Fifty grams of the methyl acetate-methanol azeotrope, 17 grams of 1,6-hexanediol, 17 grams of DMSO and 17 grams of 1,5-pentanediol were charged to the vapor-liquid equilibrium still and refluxed for eleven hours. Analysis indicated a vapor composition of 86.4% methyl acetate, 13.6% methanol, a liquid composition of 71.2% methyl acetate, 28.8% methanol which is a relative volatility of 2.57. Three grams each of 1,6-hexanediol, DMSO and 1,5-pentanediol were added and refluxing continued for another twelve hours. Analysis indicated a vapor composition of 87.5% methyl acetate, 12.5% methanol, a liquid composition of 74.1% methyl acetate, 25.9% methanol which is a relative volatility of 2.45.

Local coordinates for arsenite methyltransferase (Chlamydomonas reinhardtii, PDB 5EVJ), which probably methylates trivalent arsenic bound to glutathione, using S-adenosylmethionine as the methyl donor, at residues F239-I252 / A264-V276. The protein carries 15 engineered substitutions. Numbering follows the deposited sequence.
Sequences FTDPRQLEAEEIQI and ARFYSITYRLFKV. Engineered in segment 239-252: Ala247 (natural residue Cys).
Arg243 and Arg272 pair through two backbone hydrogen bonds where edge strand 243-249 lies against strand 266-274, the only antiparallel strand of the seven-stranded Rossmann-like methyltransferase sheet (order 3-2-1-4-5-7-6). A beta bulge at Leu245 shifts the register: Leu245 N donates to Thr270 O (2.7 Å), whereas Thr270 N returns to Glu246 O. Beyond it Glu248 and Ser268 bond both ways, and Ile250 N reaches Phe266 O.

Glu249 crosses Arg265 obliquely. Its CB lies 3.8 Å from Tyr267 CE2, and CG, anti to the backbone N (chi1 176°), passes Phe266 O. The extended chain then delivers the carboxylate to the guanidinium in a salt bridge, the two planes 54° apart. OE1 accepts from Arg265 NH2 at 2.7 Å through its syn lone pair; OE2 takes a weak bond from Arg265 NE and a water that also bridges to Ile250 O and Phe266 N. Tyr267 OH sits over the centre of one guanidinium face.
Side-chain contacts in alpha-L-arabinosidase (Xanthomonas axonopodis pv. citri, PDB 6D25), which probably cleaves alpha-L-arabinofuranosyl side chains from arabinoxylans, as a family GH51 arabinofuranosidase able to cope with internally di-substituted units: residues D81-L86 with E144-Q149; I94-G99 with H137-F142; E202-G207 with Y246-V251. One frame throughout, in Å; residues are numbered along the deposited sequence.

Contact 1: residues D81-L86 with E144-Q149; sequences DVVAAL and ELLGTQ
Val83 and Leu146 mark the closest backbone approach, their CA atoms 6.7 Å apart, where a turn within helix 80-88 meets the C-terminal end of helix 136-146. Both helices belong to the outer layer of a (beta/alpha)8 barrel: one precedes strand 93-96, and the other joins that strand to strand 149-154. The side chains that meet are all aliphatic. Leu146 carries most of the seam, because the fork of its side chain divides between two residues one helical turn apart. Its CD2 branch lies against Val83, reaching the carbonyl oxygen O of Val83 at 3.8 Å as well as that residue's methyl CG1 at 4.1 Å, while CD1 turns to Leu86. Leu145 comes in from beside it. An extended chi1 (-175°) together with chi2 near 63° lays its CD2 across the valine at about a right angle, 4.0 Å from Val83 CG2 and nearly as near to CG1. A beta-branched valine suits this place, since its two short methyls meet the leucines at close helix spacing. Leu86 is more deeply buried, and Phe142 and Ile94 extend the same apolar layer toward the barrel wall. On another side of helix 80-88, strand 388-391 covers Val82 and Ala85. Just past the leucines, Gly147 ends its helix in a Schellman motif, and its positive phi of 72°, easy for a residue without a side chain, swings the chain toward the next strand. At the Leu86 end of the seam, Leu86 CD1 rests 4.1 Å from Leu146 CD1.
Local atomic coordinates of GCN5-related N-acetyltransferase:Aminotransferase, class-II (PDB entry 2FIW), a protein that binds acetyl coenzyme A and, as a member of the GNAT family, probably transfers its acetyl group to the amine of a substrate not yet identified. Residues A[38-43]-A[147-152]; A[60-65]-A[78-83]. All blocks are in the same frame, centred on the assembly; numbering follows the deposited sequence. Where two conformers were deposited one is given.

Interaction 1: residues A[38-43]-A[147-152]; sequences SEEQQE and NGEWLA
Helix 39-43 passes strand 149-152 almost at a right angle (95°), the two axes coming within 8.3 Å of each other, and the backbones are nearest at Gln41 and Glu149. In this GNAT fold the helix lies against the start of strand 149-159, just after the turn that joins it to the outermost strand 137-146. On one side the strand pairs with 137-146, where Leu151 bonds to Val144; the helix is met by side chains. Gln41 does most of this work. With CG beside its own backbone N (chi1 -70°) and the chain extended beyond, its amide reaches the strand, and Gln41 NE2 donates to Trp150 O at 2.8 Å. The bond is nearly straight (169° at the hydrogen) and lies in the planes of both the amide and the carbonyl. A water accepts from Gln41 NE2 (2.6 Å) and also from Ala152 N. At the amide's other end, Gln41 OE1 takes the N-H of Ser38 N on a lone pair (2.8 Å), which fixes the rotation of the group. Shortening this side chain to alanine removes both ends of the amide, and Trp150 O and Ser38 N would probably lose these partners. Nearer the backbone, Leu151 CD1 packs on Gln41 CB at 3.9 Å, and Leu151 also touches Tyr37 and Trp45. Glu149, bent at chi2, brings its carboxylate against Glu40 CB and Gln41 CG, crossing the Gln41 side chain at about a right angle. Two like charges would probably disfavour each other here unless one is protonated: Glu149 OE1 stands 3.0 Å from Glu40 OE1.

A glass perforated plate rectification column was calibrated with ethylbenzene and p-xylene which possesses a relative volatility of 1.06 and found to have 4.5 theoretical plates. A solution of 75 grams of methyl acetate and 425 grams of methanol was placed in the stillpot and heated. When refluxing began, an extractive agent containing pure DMSO was pumped into the column at a rate of 20 ml/min. The temperature of the extractive agent as it entered the column was 48° C. After establishing the feed rate of the extractive agent, the heat input to the methyl acetate and methanol in the stillpot was adjusted to give a total reflux rate of 10-20 ml/min. After one-half hour of operation, the overhead and bottoms samples of approximately two ml. were collected and analysed using gas chromatography. The overhead analysis was 99% methyl acetate, 1% methanol. The bottoms analysis was 8.8% methyl acetate, 91.2% methanol. Using these compositions in the Fenske equation, with the number of theoretical plates in the column being 4,5 gave an average relative volatility of 4.67 for each theoretical plate. After one hour of total operating time, the overhead and bottoms samples were again taken and analysed. The overhead composition was 99.9% methyl acetate, 0.1% methanol and the bottoms composition was 9.2% methyl acetate, 90.8% methanol. This gave an average relative volatility of 7.72 for each theoretical plate. After 1.5 hours of total operating time, the overhead and bottoms samples were again taken and analysed. The overhead composition was 99.9% methyl acetate, 0.1% methanol and the bottoms composition was 7.2% methyl acetate, 92.8% methanol. This gave an average relative volatility of 8.19 for each theoretical plate. After two hours of total operating time, the overhead and bottoms samples were again taken and analysed. The overhead composition was 99.9% methyl acetate, 0.1% methanol and the bottoms composition was 7.2% methyl acetate, 92.8% methanol. This gave an average relative volatility of 8.19.